China shut down a city of 13 million people on Thursday in a bid to extinguish a tiny COVID-19 outbreak and chase its zero-case goal, as other nations around the globe battled huge infection surges driven by Omicron.
Stock markets rose in Asia, following Wall Street’s lead, partly due to preliminary studies from Britain indicating Omicron infections were less likely to result in hospitalization compared with the Delta strain.
The cautious optimism was also lifted by news that the US Food and Drug Administration had authorized Pfizer’s anti-COVID pill, providing fresh tools to battle the disease.
But with Omicron driving record infection numbers in many countries, authorities around the world were reimposing restrictions on travel and gatherings.
Europe is enduring the biggest infection caseload, recording 60 percent of the global total over the past week, according to a report compiled by AFP from official sources on Wednesday.
“We have to be more careful than ever in this period,” Belgian Prime Minister Alexander De Croo said, with an impending wave threatening to overwhelm the country’s already burned out healthcare workers.
On Thursday, China locked down the northern city of Xi’an — home to the world-famous Terracotta Warriors –- recalling the sequestering of the central city of Wuhan in January 2020 when the virus first emerged.
Omicron has not been reported in Xi’an and only dozens of the less infectious Delta cases have been detected in the city of 13 million people in recent days.
But the Chinese government, scrambling to maintain its zero-Covid strategy ahead of the Winter Olympics, reacted with typical forcefulness and ordered all residents to stay indoors.
Only one person per household can leave home every two days to buy necessities, while non-essential businesses are closed.
“I think it is necessary to have the lockdown,” a Xi’an resident, who wanted to be identified only as Yuan, told AFP.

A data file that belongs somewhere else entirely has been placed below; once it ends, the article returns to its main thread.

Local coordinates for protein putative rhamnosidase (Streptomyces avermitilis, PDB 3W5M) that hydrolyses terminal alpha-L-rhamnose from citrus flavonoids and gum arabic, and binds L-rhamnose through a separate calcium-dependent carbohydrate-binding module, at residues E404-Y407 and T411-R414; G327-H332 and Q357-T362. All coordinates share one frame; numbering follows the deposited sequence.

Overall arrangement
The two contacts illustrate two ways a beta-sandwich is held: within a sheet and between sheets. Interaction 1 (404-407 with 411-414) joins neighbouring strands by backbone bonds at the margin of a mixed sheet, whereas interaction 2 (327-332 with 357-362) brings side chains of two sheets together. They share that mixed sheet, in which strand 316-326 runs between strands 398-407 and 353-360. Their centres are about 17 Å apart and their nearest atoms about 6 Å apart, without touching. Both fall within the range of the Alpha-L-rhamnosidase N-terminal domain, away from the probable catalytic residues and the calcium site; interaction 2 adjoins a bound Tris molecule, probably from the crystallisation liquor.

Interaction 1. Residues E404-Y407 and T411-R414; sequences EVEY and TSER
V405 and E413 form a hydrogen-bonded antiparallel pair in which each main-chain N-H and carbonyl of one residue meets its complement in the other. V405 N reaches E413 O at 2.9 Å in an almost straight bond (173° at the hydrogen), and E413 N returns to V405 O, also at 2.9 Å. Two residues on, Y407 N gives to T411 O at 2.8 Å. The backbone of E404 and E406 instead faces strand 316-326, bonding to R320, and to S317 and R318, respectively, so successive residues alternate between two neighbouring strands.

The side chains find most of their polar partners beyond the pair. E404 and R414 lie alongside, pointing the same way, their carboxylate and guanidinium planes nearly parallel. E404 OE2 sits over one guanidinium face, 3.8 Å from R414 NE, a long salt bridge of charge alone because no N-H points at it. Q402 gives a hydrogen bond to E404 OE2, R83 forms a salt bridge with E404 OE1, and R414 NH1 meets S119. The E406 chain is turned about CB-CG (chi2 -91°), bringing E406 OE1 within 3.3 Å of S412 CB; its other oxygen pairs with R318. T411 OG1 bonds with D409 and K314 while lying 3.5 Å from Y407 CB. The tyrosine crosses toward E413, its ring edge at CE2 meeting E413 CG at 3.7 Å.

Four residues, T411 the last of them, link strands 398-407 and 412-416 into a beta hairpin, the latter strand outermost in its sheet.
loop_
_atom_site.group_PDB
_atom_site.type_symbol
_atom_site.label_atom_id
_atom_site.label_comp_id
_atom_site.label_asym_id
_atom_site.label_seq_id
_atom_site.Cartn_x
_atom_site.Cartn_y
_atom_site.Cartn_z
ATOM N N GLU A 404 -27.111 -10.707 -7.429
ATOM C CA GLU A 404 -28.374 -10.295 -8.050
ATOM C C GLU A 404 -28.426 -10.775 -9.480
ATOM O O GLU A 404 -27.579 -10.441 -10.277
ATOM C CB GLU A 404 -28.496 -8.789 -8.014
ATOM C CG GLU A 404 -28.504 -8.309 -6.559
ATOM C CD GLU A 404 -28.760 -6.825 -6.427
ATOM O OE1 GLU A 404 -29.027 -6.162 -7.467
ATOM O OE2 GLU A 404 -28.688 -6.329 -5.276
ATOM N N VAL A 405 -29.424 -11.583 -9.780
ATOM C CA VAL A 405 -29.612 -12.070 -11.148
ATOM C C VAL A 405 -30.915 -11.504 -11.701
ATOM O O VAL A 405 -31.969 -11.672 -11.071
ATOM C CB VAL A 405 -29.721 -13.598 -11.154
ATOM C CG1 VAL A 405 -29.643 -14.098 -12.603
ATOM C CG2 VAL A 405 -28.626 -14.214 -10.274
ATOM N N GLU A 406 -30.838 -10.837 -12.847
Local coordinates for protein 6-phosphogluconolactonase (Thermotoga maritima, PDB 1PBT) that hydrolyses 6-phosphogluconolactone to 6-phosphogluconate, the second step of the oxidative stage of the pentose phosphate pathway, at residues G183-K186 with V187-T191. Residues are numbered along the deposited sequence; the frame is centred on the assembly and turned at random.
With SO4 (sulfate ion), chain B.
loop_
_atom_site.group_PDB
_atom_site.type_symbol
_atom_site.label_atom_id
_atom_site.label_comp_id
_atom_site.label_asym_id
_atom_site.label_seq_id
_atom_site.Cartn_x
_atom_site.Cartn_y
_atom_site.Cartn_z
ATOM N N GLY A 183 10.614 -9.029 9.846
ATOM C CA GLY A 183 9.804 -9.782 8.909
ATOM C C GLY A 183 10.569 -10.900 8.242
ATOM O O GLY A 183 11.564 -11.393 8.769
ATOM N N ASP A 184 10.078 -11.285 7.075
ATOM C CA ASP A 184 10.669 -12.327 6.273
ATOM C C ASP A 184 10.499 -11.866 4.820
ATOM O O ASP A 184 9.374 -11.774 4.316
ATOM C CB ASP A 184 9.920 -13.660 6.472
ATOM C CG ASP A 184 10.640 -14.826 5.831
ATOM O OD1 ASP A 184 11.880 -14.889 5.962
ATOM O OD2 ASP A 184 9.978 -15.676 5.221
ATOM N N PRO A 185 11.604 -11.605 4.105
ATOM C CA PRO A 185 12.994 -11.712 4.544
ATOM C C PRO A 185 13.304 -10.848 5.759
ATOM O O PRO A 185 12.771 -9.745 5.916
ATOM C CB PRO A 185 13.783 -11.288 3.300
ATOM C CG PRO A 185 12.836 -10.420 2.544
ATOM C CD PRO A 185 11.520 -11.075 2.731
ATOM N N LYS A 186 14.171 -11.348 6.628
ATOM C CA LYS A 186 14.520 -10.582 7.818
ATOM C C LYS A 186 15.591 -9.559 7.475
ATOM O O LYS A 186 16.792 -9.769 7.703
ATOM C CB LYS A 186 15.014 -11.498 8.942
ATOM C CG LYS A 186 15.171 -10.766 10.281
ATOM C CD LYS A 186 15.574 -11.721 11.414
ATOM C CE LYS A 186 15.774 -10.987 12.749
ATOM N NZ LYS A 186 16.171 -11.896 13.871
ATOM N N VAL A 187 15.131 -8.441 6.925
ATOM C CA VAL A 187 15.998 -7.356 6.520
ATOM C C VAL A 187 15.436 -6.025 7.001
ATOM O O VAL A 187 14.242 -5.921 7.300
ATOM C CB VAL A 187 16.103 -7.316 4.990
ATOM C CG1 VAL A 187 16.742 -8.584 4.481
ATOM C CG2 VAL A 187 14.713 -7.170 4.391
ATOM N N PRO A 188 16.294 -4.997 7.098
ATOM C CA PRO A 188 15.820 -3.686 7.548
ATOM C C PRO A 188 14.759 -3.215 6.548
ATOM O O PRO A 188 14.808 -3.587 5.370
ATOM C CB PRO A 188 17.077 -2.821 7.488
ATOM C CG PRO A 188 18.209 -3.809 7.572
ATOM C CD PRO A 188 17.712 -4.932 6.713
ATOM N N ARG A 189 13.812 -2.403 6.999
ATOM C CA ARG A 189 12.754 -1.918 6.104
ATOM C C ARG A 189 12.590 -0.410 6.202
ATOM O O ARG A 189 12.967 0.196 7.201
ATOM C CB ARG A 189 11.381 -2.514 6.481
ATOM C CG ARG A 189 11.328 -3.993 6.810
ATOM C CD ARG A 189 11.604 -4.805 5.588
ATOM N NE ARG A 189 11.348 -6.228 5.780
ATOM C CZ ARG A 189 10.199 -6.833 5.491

“It is a countermeasure which we should do as early as possible, it’s really an effective way.”
February’s Olympics are set to be the most restrictive mass sporting event since the pandemic began, with international spectators banned and all participants required to stay inside a closed-loop system.
In addition to mandatory vaccinations before landing in China, all athletes and personnel inside the bubble must undergo daily virus testing and health monitoring.
Symptomatic athletes will be sent to designated hospitals, while any who test positive for the virus will not be able to participate in the Games, officials said.
China has recorded fewer than 5,000 Covid deaths throughout the pandemic, compared with more than 800,000 in the United States.
‘Qualified good news’
In the United States, Pfizer’s anti-COVID pill for high-risk people aged 12 and up was approved on Wednesday.
Pills that are available at pharmacies are likely to be much easier to access than synthetic antibody treatments, which require infusions administered by drip at hospitals or specialised centres.
The United States has spent US$5.3 billion procuring 10 million courses of the treatment, according to the White House.
The European Union’s drug regulator last week also allowed member states to use Pfizer’s Covid treatment ahead of formal approval as an emergency measure to curb a wave fuelled by Omicron.
While better able to bypass prior immunity, Omicron is also less likely to result in hospitalisation compared with Delta, according to the research from Britain published Wednesday.
The preliminary studies — one from Scotland and the other from England — were cautiously welcomed by experts, who nonetheless stressed that any advantage in milder outcomes could still be negated by the new strain’s heightened infectiousness, which may still lead to more overall severe cases.
“We’re saying that this is qualified good news,” said Jim McMenamin, a co-author of the Scottish research.
But healthcare workers in Europe say there hasn’t been much of a reprieve as they struggle to cope with a constant stream of patients, many of whom need intensive care.
Doctors and nurses are in a state of “extreme exhaustion,” said Martial Moonen, head of the infectious diseases service at the public hospital in Belgium’s Liege.
Several of the country’s virologists and epidemiologists say they expect a fifth COVID wave to strike within days, but Moonen said, “we are still going to try to make sure everyone gets their Christmas holidays.”